Fyodor Dostoyevsky’s Crime and Punishment is a story of redemption and liberation through suffering – an extreme form of suffering generated by the protagonist’s destructive thoughts. Through an at-times comical, at other times heart-wrenching novel Dostoyevsky explores the human soul’s susceptibility to sin and regret (not to be confused with repentance) and the unfortunate, if extreme, consequences that result from accepting prideful thoughts.
From the very first pages we understand that Raskolnikov (the protagonist) is being tormented by disturbing thoughts. We don’t, however, find out the precise thought that led to such turmoil until nearly halfway through the novel, at which point the subject of an article Raskolnikov had published a few months prior is brought up by the character Porfiry Petrovich. We learn that Rasolnikov posited a theory in the aforementioned article. He theorized that extraordinary men were free to commit crime on account of their greatness. And so, what was the driving force behind Raskolnikov’s temptation to commit a horrendous crime resulting in his unhinged mental state? Pride. He thought he might be one such “extraordinary man” and felt the only way to prove to himself as such – to prove himself a “Napoleon” so to speak – was to commit a crime and see whether or not his conscience was extraordinary, namely, whether or not he could get away with such a crime not by law, but by conscience. For an “extrodinary man” – according to Raskolnikov’s understanding – would be free to commit crime. And so he not only believed himself to be a great man, he was eager to prove himself as such. He confesses as much when he tells Sonya, “I was ambitious to become another Napoleon; that was why I committed a murder.”
It is not Raskolnikov’s realization that he is not a great man that plunges him into honest redemption, but what seems to me to be his acceptance, his embrace, of his unworthiness. His redemption comes at the moment he reconciles himself with his shame, his nothingness and his reliance on another, on Sonya. Through suffering condemnation for his crime, and in a sense death, he gains new life.
Ultimately Crime and Punishment takes the reader on one man’s long and difficult journey from fantasizing he is great to accepting he is unworthy – a state of mind which Dostoyevsky presents as a true means of acquiring God’s great mercy.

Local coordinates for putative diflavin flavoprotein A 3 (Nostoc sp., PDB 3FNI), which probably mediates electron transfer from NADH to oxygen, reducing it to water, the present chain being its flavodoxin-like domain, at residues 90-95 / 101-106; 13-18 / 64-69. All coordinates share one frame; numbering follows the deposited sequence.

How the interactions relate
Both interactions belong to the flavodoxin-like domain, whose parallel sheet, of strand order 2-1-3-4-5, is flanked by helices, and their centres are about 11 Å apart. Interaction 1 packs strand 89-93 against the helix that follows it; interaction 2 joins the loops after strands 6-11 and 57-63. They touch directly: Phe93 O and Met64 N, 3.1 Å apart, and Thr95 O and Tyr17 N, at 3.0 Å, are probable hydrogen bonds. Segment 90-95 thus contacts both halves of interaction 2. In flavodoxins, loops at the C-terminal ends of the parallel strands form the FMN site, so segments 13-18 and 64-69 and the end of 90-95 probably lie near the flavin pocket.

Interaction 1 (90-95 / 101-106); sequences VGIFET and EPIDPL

While drinking himself drunk, the character Marmeladov tells Raskolnikov the antidote to his twisted prideful thoughts before he even acts on them. That is, he tells him that God pities those who know their own unworthiness, not those who are glorious upon the earth. Marmeladov says: “Do you suppose, you that sell, that this pint of yours has been sweet to me? It was tribulation I sought at the bottom of it, tears and tribulation and have found it, and I have tasted it; but He will pity us Who has had pity on all men Who has understood all men and all things, He is the One, He too is the judge… He will say, ‘Come forth ye drunkards, ye weak ones, come forth ye children of shame!’ And we shall come forth, without shame and shall stand before Him. And He will say unto us, ‘Ye swine, made in the Image of the Beast and with his mark; but come ye also!’ And the wise one and those of understanding will say, ‘Oh Lord, why dost Thou receive these men?’ And He will say, ‘This is why I receive them, oh ye wise, this is why I receive them, oh ye of understanding, that not one of them believed himself to be worthy of this‘ [emphasis mine]. And He will hold out His hands to us and we shall fall down before Him… Lord, Thy kingdom come!” (Dostoyovsky, Crime and Punishment, pp. 24-25). But it wasn’t until the last pages of the novel, finding Raskolnikov recovering from illness in a Siberian prison camp, that we see he is finally able to believe himself unworthy and therefore be resurrected from his own willful corruption when he throws himself at Sonya’s feet.
Crime and Punishment: a genius story about the crucifixion the human soul suffers when it cannot accept, refuses to accept, its complete and utter “ordinariness,” and the redemption that is brought to life when one is able to humble himself enough to accept the love offered by another.